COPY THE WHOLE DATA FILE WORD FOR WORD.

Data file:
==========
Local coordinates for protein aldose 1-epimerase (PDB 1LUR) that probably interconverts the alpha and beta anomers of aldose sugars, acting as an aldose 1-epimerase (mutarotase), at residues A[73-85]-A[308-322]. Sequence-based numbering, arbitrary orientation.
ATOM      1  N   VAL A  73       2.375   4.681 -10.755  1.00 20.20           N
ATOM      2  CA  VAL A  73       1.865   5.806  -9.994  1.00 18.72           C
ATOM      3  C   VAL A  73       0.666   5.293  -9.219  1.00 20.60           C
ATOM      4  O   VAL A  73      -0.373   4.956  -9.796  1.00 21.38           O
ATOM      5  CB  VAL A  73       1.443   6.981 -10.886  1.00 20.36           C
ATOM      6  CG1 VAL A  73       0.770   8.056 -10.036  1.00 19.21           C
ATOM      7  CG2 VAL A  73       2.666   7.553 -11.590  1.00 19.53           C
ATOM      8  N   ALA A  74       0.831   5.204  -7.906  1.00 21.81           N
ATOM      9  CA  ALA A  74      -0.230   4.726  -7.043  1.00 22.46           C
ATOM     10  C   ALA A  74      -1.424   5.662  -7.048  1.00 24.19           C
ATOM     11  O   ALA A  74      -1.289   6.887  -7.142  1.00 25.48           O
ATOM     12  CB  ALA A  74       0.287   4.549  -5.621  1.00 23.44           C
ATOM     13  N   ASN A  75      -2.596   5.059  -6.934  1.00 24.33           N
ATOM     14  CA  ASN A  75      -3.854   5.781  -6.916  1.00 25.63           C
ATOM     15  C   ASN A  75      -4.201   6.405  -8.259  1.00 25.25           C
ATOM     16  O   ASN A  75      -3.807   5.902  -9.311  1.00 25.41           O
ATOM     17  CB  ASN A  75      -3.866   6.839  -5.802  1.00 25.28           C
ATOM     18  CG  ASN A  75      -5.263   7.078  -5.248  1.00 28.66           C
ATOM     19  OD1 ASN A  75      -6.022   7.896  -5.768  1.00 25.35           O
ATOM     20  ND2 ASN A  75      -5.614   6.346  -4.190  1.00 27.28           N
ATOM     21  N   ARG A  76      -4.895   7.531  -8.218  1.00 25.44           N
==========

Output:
Local coordinates for protein aldose 1-epimerase (PDB 1LUR) that probably interconverts the alpha and beta anomers of aldose sugars, acting as an aldose 1-epimerase (mutarotase), at residues A[73-85]-A[308-322]. Sequence-based numbering, arbitrary orientation.
ATOM      1  N   VAL A  73       2.375   4.681 -10.755  1.00 20.20           N
ATOM      2  CA  VAL A  73       1.865   5.806  -9.994  1.00 18.72           C
ATOM      3  C   VAL A  73       0.666   5.293  -9.219  1.00 20.60           C
ATOM      4  O   VAL A  73      -0.373   4.956  -9.796  1.00 21.38           O
ATOM      5  CB  VAL A  73       1.443   6.981 -10.886  1.00 20.36           C
ATOM      6  CG1 VAL A  73       0.770   8.056 -10.036  1.00 19.21           C
ATOM      7  CG2 VAL A  73       2.666   7.553 -11.590  1.00 19.53           C
ATOM      8  N   ALA A  74       0.831   5.204  -7.906  1.00 21.81           N
ATOM      9  CA  ALA A  74      -0.230   4.726  -7.043  1.00 22.46           C
ATOM     10  C   ALA A  74      -1.424   5.662  -7.048  1.00 24.19           C
ATOM     11  O   ALA A  74      -1.289   6.887  -7.142  1.00 25.48           O
ATOM     12  CB  ALA A  74       0.287   4.549  -5.621  1.00 23.44           C
ATOM     13  N   ASN A  75      -2.596   5.059  -6.934  1.00 24.33           N
ATOM     14  CA  ASN A  75      -3.854   5.781  -6.916  1.00 25.63           C
ATOM     15  C   ASN A  75      -4.201   6.405  -8.259  1.00 25.25           C
ATOM     16  O   ASN A  75      -3.807   5.902  -9.311  1.00 25.41           O
ATOM     17  CB  ASN A  75      -3.866   6.839  -5.802  1.00 25.28           C
ATOM     18  CG  ASN A  75      -5.263   7.078  -5.248  1.00 28.66           C
ATOM     19  OD1 ASN A  75      -6.022   7.896  -5.768  1.00 25.35           O
ATOM     20  ND2 ASN A  75      -5.614   6.346  -4.190  1.00 27.28           N
ATOM     21  N   ARG A  76      -4.895   7.531  -8.218  1.00 25.44           N